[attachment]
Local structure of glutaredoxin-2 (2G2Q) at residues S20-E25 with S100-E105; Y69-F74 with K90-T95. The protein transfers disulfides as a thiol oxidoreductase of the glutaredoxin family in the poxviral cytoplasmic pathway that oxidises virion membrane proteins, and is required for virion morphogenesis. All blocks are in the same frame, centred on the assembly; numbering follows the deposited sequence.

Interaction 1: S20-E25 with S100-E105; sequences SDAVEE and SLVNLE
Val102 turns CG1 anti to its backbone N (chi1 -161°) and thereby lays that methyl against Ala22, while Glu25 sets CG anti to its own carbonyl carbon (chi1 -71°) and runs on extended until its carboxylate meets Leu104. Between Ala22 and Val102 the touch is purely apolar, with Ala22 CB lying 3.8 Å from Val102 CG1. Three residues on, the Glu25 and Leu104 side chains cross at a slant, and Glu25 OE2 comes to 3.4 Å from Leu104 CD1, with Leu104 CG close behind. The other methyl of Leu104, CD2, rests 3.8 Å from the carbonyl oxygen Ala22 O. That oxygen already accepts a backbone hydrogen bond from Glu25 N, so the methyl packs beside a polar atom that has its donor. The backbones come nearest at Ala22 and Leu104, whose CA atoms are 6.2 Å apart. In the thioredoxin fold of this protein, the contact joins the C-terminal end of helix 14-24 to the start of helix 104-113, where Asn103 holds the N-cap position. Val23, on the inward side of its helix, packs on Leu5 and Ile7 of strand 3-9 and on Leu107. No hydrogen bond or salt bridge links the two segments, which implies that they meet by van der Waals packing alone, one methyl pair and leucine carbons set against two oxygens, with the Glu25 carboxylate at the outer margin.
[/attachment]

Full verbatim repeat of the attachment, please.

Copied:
Local structure of glutaredoxin-2 (2G2Q) at residues S20-E25 with S100-E105; Y69-F74 with K90-T95. The protein transfers disulfides as a thiol oxidoreductase of the glutaredoxin family in the poxviral cytoplasmic pathway that oxidises virion membrane proteins, and is required for virion morphogenesis. All blocks are in the same frame, centred on the assembly; numbering follows the deposited sequence.

Interaction 1: S20-E25 with S100-E105; sequences SDAVEE and SLVNLE
Val102 turns CG1 anti to its backbone N (chi1 -161°) and thereby lays that methyl against Ala22, while Glu25 sets CG anti to its own carbonyl carbon (chi1 -71°) and runs on extended until its carboxylate meets Leu104. Between Ala22 and Val102 the touch is purely apolar, with Ala22 CB lying 3.8 Å from Val102 CG1. Three residues on, the Glu25 and Leu104 side chains cross at a slant, and Glu25 OE2 comes to 3.4 Å from Leu104 CD1, with Leu104 CG close behind. The other methyl of Leu104, CD2, rests 3.8 Å from the carbonyl oxygen Ala22 O. That oxygen already accepts a backbone hydrogen bond from Glu25 N, so the methyl packs beside a polar atom that has its donor. The backbones come nearest at Ala22 and Leu104, whose CA atoms are 6.2 Å apart. In the thioredoxin fold of this protein, the contact joins the C-terminal end of helix 14-24 to the start of helix 104-113, where Asn103 holds the N-cap position. Val23, on the inward side of its helix, packs on Leu5 and Ile7 of strand 3-9 and on Leu107. No hydrogen bond or salt bridge links the two segments, which implies that they meet by van der Waals packing alone, one methyl pair and leucine carbons set against two oxygens, with the Glu25 carboxylate at the outer margin.